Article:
“If you spread love and really believe in people, they’re going to give back to you. It sucks, because they’ve seen me go downhill over the years. When I put that GoFundMe up, I didn’t want to do it. But when I finally did, my friends just asked why I didn’t sooner,” she remembers. “My support system here is strong. That’s my canna-fam.”

Cannabis and hemp companies such as Incredibles, Veedverks, Evolab, Flora’s Mercantile, Steepfuze and Stashlogix, among dozens of others, have donated products for auctions and goodie bags, Gold says, while individuals in the cannabis community continue to offer aid through a variety of outlets. Gold’s friends are helping her host another fundraising dinner in June, with a silent auction and two different dinners — one infused with THC and one without.

“It’s really hard for me to ask for help, but it’s been made very clear that I do need some help. I’d love to help other people, but right now I need people just to come over and help me unpack in my new house,” Gold says. “I just want to be as active as I was. I want to show those 20,000-square-foot estates again in my heels, but it’s just not happening, and sometimes you have to learn to live with it.”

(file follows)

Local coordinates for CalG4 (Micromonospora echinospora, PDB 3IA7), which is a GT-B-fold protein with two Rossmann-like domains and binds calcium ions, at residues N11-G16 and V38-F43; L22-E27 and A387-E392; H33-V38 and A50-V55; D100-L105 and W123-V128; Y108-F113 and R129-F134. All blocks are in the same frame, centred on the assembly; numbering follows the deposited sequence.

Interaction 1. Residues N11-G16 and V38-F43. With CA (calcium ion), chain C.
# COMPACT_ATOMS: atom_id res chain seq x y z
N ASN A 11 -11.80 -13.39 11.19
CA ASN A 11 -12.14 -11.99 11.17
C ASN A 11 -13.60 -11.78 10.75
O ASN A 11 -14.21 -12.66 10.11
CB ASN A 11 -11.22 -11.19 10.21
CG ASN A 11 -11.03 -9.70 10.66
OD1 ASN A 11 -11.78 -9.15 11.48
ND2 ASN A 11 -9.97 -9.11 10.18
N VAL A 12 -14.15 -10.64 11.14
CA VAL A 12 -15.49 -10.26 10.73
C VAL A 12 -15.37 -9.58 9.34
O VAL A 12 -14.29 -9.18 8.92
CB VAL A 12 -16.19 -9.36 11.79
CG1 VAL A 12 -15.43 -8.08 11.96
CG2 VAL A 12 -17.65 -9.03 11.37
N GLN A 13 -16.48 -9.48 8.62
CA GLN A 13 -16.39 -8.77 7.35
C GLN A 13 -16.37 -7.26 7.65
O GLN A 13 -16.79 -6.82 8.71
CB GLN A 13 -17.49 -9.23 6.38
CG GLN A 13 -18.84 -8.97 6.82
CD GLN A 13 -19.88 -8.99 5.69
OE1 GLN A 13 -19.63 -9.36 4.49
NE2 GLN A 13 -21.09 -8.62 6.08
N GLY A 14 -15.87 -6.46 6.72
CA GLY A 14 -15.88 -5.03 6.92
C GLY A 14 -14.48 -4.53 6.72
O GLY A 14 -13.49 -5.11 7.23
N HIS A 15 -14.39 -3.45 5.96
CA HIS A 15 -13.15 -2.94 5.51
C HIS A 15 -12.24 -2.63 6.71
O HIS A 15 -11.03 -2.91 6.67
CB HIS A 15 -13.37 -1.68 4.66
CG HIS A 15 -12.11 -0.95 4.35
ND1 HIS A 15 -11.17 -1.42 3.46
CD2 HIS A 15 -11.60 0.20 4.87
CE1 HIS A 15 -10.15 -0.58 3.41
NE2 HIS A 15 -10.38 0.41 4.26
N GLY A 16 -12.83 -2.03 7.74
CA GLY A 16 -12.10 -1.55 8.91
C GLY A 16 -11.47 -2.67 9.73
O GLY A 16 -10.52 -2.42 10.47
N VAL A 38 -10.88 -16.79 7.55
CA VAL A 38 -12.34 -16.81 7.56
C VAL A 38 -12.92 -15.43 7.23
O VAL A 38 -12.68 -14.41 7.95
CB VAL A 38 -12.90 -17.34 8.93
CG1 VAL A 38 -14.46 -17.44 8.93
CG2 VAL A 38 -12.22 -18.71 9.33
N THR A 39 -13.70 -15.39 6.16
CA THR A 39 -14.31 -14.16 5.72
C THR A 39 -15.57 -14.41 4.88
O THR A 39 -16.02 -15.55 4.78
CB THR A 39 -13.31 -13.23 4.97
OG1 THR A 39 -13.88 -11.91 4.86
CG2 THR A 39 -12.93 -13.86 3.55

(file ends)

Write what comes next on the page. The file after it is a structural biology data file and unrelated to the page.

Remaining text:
But living with Lyme doesn’t mean you have to let it define you, Gold adds. May is National Lyme Disease Awareness Month, and she’s not going to let her recent struggles stop her from spreading the word. Gold will appear on a podcast with Veedverks later this month to talk about a disease that scientists believe affects more than 300,000 people per year.

“My brain is so full of plaque, my doctors in Los Angeles say I shouldn’t be walking or talking at all,” she says. “But I can still talk. I’m a chatterer, actually.”